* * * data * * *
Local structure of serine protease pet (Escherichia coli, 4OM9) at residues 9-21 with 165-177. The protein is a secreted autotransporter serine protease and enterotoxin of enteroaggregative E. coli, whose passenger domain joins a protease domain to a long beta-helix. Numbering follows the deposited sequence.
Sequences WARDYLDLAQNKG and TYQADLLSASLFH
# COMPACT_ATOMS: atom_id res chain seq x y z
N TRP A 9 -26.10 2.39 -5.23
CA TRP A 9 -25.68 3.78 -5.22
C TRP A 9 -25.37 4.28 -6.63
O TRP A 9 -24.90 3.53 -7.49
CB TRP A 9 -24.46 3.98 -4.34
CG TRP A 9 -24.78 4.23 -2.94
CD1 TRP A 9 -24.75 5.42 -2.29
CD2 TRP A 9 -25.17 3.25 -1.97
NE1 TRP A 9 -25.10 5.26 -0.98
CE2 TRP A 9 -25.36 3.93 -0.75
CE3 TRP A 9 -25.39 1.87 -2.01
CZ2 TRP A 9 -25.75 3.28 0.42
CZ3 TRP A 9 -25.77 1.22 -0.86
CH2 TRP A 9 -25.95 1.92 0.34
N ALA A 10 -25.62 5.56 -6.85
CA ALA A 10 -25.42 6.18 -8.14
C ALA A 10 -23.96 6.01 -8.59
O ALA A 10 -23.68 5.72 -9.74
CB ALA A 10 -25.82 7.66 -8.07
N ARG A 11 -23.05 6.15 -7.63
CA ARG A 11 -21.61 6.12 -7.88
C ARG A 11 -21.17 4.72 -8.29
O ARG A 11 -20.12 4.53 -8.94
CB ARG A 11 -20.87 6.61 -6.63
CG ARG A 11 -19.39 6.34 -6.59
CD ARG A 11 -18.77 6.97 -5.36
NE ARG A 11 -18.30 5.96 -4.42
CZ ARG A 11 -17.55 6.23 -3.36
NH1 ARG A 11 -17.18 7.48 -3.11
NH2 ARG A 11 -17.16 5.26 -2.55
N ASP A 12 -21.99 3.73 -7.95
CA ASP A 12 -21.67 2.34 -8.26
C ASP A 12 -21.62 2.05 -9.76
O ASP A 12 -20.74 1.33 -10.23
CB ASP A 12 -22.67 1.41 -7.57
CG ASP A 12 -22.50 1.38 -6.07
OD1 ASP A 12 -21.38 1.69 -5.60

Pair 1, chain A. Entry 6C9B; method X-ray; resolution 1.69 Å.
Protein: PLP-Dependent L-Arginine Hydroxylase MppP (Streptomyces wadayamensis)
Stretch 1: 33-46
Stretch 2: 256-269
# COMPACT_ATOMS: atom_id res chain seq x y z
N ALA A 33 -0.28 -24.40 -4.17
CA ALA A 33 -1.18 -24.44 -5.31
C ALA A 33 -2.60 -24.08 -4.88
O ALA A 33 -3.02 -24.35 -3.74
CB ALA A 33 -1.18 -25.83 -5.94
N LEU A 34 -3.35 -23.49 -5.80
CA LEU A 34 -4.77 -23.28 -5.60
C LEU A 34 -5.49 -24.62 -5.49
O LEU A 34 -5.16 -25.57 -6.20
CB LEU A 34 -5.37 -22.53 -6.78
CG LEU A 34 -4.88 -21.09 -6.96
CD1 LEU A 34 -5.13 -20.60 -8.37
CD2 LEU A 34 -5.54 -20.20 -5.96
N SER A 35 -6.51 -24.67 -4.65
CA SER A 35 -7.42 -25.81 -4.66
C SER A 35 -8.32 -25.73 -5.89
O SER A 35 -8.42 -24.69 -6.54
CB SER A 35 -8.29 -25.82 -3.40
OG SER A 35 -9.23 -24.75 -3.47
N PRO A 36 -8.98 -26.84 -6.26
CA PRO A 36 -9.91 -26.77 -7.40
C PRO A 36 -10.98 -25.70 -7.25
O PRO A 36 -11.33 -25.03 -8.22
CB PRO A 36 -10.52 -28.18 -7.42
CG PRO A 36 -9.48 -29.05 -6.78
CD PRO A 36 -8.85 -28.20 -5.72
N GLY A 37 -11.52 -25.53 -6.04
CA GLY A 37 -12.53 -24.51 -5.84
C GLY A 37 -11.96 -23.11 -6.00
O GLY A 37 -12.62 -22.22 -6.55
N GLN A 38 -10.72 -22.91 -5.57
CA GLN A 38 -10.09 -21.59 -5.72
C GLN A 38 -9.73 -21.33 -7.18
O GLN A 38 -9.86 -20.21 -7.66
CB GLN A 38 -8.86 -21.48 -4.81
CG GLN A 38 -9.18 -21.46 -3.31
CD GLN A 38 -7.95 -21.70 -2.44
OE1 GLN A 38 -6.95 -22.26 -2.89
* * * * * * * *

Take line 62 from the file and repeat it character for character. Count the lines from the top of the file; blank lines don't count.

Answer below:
O SER A 35 -8.42 -24.69 -6.54